Hopes of restrictions being lifted completely in England on 21 June are diminishing after Prime Minister Boris Johnson admitted he is "less optimistic" amid a rise in cases and the spread of the Delta (Indian) COVID variant.
A final decision, which would mean more fans in football stadiums, is due to be announced on Monday.
England's next game is against Scotland in London on Friday.

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Euro 2020: Christian Eriksen suffered cardiac arrest on pitch, doctors say, as he 'sends greetings t

13 June

Christian Eriksen is in a stable condition after suffering what doctors said was a cardiac arrest during Denmark's opening Euro 2020 match on Saturday.

The Danish footballer is awake in hospital, and has "sent his greetings to his teammates" while he remains under examination following his collapse in Copenhagen.
A cardiac arrest is when the heart stops completely, rendering the person unconscious, while a heart attack is a condition that slows down blood circulation, that the patient is likely awake for.
Denmark team doctor Morten Boesen told a news conference that tests on the player "so far look fine", adding that Eriksen "was gone" before resuscitation efforts began.
Mr Boesen added: "How close were we? I don't know. We got him back after one defib, so that's quite fast."
"We don't have any explanation why it happened. The details about what happened I am not quite sure of because I am not a cardiologist, I will leave that to the experts. I didn't see it live, only on screens afterwards."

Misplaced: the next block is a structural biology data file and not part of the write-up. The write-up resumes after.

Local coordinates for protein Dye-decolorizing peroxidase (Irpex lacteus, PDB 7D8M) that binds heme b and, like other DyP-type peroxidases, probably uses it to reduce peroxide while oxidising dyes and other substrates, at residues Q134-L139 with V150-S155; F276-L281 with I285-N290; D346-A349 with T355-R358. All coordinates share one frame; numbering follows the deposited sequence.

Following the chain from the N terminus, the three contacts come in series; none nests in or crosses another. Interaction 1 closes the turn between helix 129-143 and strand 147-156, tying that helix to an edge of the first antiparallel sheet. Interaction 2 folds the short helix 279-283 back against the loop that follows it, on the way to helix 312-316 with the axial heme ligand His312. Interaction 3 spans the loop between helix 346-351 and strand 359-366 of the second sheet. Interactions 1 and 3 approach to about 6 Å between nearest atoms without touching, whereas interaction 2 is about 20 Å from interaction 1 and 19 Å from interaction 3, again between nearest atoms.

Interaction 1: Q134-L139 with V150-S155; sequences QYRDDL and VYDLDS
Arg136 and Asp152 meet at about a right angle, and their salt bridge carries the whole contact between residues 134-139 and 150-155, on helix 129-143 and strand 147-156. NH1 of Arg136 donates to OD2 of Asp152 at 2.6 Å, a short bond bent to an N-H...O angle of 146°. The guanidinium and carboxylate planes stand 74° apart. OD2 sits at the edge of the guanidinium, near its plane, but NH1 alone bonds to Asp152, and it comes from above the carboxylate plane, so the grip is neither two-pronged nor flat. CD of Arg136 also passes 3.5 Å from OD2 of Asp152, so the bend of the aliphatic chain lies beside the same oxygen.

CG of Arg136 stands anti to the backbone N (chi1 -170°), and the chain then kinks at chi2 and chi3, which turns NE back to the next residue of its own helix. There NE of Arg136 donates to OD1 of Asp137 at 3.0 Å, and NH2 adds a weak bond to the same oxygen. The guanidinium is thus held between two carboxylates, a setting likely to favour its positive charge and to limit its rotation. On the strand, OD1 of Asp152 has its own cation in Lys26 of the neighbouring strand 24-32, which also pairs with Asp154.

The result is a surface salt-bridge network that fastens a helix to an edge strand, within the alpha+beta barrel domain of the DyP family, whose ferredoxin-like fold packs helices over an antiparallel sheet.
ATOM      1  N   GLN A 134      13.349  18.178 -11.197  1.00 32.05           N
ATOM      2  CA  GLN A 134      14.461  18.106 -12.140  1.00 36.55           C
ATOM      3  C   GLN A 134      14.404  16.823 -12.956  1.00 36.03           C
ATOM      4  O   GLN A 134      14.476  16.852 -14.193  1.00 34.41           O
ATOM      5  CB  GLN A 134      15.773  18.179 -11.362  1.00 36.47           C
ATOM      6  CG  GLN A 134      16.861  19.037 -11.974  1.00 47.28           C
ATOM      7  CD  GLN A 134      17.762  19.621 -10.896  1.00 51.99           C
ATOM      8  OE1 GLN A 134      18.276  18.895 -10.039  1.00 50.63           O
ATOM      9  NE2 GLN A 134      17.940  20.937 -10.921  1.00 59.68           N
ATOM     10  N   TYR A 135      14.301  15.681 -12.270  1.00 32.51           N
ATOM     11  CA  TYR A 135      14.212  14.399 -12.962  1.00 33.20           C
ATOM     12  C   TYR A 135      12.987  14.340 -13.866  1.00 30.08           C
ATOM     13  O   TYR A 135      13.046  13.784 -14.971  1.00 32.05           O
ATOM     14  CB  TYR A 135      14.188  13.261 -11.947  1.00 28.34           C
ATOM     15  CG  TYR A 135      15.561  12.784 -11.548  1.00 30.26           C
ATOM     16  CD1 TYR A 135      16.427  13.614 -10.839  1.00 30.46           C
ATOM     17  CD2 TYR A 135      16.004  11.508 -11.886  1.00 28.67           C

Earlier on Sunday, the Danish FA said in a tweet that the 29-year-old had been in contact with the squad on Sunday, as he continues to recover from the incident in Copenhagen.
"This morning we have spoken to Christian Eriksen, who has sent his greetings to his teammates," it said. "His condition is stable and he continues to be hospitalised for further examination," it added.
Denmark's players and staff have "received crisis assistance and will continue to be there for each other after yesterday's incident", the statement added, with some of Eriksen's teammates having been reduced to tears as they formed a wall around him to shield him from the cameras while he received treatment on the pitch.
"We would like to thank everyone for the heartfelt greetings to Christian Eriksen from fans, players, the royal families from both Denmark and England, international associations, clubs etc," the statement said.
Medics attended Eriksen after being quickly ushered on to the field by English referee Anthony Taylor, while Denmark captain Simon Kjaer made what has been hailed as a life-saving intervention by securing his neck, clearing his airways and starting CPR.
Kjaer then led the Danish players in forming the ring around their teammate and comforted Eriksen's partner, who appeared distraught as she went on to the pitch.
Inter Milan midfielder Eriksen, who spent seven years in English football with Tottenham, has been inundated with messages of support since his collapse - including footballers past and present, pundits, politicians and royals.
Boris Johnson was said to have been "shocked" by what happened.
"He is very thankful for the quick thinking actions of officials," the prime minister's spokesman said. "The response of players and fans in the stadium was exemplary. It showed sport at its best."